Missy: Series One

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Missy: Series One – Starring Michelle Gomez, Rufus Hound, Oliver Clement, Bonnie Kingston, Simon Slater, Dan Starkey, Beth Chalmers, Maggie Service, Leighton Pugh, Graham Seed, Kenneth Jay, Guy Paul, Ryan Forde Iosco, Daniel Goode, Rachel Verkuil,  Abbie Andrews, John Scougall, Lucy Goldie, Jason Nwoga & Jamie Laird . Written by Roy Gill, John Dorney, Nev Fountain & Jonathan Morris & Directed by Ken Bentley – 5xCD / Download (Big Finish)

Michelle Gomez’s Missy was one of the brightest and best innovations in villainy of the first ten years of New Who. That she would eventually make her way to audio was a conclusion that for many fans was foregone.

But Missy is not in any sense an easy proposition when she steps out of the light of the Doctor’s opposition and takes centre stage. Like the War Master before her (and for all we know, other Masters after), the trick with Missy is to make her as successful as she deserves to be without making everything a cake walk. She has to have her dramatic arc, but yet she has to triumph in her villainy.

This first collection of Missy adventures gives her plenty of gracenotes by which to distinguish herself in audio both from any other incarnation of the Master, and from the white knight syndrome of the Doctor, while sneeeeeeaking a story arc up on you quietly, just in time to go ‘Boo!’ and make you jump out of your skin.

A Spoonful of Mayhem, the series-opener from Roy Gill is a thing which must have seemed absolutely irresistible, given Missy’s trademark outfit and brolly – it’s Missy as Mary Poppins, taking two bored brats on whizzo jolly adventures, all the while with a design of her own. It’s an interesting design, in that Missy is trapped in 19th century Earth by temporal powers who take a dim view of anachronistic technology and killing people (honestly, what’s a girl to do for fun around such people?). She’s aiming to break free of their constraints, which involves breaking into the Crystal Palace, riddling a Sphinx, and Missy the steam engine driver, putting the Circle Line to possibly the best use it’s ever had. There’s a delicious denouement to the piece, and both Missy’s charges actually do learn positive life lessons on the road to mysteriously not being zapped or squished or generally thrown into pits for a thousand years. It’s a confident start to the set, with a good dose of energy and enthusiasm, for all it sometimes lags by being told for the most part through the narration of Master Oliver Davis – one of nature’s hellraisers and no mistake. And this is perhaps one of the most notable differences between, say, Missy and the other incarnation to have their own series, the War Master. Derek Jacobi’s incarnation is almost an evolution of Geoffrey Beevers’; he has a smiling face, a sweet nature when necessary, but he seems to seep corruption into everything and everyone who comes into his orbit. Missy on the other hand is actually capable of being a positive influence, more out of boredom than any particular altruism. A Spoonful of Mayhem might be a carousel of adventures and prison-breaking, but it feels as though Oliver and his sister Lucy will actually remember Missy with some fondness and take forward some of the lessons about self-determination and seizing the moment she instilled in them.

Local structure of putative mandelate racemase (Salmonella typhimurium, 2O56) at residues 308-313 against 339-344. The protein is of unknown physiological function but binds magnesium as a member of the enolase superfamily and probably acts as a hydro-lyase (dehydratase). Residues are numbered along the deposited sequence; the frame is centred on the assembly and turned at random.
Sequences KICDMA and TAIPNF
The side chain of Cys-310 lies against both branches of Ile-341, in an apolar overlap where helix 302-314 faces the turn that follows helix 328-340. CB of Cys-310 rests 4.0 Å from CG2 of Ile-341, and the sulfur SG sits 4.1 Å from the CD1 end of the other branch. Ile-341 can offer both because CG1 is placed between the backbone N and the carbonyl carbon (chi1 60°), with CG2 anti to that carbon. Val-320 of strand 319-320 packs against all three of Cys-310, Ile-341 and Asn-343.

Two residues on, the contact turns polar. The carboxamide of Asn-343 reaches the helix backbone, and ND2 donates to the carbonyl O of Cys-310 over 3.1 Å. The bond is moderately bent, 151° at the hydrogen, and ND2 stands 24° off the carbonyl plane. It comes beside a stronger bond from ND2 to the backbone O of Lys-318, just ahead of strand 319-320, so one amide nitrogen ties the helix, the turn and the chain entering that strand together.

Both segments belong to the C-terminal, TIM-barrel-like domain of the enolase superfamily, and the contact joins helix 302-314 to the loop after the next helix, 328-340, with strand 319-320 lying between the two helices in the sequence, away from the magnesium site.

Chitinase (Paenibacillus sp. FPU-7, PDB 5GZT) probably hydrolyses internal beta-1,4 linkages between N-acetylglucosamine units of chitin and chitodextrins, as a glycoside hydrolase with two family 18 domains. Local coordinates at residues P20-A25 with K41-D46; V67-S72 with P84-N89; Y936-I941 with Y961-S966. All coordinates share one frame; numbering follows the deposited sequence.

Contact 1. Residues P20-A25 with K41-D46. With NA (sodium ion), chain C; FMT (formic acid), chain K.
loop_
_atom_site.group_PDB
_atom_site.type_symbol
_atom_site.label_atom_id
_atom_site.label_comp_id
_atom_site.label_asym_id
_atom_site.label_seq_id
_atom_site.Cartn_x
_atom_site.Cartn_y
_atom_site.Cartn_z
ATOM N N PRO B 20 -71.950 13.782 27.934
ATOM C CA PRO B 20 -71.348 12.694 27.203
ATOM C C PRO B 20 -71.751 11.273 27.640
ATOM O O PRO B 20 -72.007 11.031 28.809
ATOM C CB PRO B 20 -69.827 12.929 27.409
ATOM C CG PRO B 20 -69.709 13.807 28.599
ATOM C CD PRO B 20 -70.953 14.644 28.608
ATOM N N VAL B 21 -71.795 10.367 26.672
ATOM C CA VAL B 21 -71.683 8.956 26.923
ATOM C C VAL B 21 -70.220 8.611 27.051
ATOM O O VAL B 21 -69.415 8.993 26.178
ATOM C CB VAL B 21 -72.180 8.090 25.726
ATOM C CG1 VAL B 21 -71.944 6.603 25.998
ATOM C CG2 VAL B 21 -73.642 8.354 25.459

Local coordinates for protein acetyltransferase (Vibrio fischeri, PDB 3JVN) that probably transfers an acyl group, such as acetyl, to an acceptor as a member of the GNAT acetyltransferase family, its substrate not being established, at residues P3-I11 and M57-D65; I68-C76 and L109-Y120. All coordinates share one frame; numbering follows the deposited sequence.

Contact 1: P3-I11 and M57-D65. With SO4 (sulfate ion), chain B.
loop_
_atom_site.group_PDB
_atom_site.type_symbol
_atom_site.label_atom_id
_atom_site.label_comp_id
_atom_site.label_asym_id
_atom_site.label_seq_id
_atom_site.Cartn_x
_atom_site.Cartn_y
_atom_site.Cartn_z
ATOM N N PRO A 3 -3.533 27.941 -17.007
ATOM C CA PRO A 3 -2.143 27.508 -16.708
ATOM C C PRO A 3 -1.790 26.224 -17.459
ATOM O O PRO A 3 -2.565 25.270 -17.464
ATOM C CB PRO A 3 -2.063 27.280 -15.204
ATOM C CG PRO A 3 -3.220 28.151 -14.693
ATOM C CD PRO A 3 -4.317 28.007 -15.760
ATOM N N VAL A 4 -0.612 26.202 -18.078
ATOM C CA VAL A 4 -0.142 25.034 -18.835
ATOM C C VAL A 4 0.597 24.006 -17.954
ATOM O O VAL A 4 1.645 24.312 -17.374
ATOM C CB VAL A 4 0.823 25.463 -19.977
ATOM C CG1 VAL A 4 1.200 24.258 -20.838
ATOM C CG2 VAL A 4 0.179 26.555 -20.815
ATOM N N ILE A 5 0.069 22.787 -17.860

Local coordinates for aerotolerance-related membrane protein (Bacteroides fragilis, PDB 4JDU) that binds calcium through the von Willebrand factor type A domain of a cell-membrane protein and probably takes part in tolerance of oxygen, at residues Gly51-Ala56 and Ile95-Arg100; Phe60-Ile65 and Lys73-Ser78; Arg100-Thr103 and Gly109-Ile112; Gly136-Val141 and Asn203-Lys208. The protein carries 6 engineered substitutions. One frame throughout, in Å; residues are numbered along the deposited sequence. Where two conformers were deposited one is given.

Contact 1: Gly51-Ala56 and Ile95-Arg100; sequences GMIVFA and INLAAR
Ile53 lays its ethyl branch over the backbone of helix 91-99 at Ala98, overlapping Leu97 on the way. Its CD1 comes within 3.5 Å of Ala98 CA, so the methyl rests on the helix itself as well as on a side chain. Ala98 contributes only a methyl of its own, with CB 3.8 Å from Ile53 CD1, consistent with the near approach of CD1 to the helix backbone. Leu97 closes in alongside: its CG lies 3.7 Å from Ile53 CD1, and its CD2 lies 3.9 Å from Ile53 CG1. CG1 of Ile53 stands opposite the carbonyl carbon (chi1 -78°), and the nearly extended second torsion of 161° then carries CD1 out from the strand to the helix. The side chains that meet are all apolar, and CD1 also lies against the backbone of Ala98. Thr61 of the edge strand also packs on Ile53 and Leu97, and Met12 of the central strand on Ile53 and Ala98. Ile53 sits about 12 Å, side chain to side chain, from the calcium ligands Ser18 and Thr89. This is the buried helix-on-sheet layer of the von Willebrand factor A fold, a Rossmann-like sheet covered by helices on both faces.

Maybe.

Or possibly they’ll be the sibling Bonnie and Clyde of the turn of the century. Might be rather good fun to pop back and find out in a future Missy set.

Divorced, Beheaded, Regenerated, by John Dorney is…well, with the best will in the world and with appreciation to all the other writers in the set, it’s the best thing in the first series of Missy adventures by at least a couple of parsecs.

Why?